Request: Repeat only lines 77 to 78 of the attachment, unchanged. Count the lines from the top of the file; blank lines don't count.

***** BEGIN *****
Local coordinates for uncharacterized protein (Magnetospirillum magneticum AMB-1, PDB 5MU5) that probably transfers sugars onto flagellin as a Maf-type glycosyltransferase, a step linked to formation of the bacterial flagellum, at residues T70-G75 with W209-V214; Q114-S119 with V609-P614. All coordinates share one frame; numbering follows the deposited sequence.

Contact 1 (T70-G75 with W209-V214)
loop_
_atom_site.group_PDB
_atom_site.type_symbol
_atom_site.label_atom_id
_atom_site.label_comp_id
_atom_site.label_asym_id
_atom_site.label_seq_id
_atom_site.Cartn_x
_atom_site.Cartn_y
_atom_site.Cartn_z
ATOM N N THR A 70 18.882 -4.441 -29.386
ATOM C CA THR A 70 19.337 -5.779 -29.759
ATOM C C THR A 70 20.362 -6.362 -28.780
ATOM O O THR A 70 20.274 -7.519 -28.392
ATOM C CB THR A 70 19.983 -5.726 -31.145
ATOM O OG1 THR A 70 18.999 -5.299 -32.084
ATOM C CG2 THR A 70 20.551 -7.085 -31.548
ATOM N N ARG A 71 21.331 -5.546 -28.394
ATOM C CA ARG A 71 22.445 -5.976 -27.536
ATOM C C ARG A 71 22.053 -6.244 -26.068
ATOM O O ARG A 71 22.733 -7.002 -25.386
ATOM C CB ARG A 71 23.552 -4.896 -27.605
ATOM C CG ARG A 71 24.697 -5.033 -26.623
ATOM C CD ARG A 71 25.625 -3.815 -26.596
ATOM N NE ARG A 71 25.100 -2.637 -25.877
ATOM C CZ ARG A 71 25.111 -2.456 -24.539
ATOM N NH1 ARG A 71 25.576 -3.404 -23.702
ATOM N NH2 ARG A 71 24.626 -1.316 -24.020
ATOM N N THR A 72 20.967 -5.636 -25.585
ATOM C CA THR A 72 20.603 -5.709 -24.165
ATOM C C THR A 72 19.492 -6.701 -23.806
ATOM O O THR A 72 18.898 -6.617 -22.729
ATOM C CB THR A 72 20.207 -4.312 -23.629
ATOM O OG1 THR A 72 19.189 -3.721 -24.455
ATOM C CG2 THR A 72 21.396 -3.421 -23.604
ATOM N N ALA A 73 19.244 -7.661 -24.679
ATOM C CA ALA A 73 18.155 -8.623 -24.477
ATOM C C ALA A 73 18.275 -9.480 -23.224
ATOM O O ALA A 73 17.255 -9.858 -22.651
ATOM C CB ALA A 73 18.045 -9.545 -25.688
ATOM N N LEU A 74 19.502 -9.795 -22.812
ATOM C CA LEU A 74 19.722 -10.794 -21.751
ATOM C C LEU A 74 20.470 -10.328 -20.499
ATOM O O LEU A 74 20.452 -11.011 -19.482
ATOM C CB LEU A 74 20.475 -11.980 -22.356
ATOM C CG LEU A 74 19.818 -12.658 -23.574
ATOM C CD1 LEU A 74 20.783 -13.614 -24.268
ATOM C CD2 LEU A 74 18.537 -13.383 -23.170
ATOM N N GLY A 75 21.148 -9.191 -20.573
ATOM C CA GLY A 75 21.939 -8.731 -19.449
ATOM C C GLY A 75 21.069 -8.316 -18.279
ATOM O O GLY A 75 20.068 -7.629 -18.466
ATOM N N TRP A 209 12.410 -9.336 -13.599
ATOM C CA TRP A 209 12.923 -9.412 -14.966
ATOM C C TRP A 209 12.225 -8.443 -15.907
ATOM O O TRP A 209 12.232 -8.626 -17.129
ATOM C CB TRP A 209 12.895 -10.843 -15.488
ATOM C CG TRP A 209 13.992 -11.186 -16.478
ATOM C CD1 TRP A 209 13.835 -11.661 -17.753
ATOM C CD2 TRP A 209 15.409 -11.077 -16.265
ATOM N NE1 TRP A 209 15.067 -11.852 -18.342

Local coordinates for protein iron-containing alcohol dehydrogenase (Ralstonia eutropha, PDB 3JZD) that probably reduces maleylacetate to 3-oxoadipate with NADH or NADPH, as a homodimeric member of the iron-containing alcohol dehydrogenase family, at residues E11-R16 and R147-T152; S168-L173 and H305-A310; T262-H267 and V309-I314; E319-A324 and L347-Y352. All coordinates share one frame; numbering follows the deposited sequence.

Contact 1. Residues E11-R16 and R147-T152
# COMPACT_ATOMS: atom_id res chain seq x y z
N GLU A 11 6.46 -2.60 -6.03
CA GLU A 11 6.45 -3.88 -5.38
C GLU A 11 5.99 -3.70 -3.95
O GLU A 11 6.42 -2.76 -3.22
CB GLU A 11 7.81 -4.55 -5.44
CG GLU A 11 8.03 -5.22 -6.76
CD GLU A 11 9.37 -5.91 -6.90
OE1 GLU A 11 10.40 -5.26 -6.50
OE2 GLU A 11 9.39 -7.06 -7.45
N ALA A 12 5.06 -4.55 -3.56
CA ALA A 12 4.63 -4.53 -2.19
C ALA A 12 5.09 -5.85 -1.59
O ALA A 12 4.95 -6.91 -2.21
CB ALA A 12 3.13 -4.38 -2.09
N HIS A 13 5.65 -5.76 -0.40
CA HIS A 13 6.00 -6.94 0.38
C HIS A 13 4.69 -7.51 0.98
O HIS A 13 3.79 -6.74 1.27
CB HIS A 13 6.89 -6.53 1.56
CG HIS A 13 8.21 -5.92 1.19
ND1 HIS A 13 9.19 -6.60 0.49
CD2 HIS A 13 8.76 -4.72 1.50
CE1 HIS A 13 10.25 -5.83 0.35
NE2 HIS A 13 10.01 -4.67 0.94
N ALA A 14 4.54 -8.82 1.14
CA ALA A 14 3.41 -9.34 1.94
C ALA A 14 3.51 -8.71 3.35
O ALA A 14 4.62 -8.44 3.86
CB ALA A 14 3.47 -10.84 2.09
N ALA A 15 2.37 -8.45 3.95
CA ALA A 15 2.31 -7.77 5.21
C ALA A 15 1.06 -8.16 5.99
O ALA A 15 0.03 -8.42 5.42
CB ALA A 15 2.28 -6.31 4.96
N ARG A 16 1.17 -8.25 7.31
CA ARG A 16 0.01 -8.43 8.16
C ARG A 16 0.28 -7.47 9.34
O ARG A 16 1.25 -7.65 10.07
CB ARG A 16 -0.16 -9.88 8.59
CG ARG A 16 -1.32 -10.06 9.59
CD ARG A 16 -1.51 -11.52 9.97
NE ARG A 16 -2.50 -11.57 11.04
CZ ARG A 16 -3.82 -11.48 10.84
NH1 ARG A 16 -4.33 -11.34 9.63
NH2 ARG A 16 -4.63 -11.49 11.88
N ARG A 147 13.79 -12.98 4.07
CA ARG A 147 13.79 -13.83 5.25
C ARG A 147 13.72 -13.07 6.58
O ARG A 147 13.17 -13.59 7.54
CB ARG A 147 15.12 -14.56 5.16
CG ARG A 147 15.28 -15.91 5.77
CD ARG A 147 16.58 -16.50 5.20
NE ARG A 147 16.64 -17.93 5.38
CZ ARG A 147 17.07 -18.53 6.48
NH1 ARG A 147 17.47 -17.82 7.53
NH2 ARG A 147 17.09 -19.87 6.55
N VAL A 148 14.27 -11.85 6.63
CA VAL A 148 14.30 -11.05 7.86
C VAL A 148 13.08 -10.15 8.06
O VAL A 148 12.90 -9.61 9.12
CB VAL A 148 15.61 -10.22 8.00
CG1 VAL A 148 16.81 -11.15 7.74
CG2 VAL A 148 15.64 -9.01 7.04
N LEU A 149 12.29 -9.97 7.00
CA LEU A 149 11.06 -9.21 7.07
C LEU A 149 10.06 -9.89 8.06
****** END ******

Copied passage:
CA ALA A 12 4.63 -4.53 -2.19
C ALA A 12 5.09 -5.85 -1.59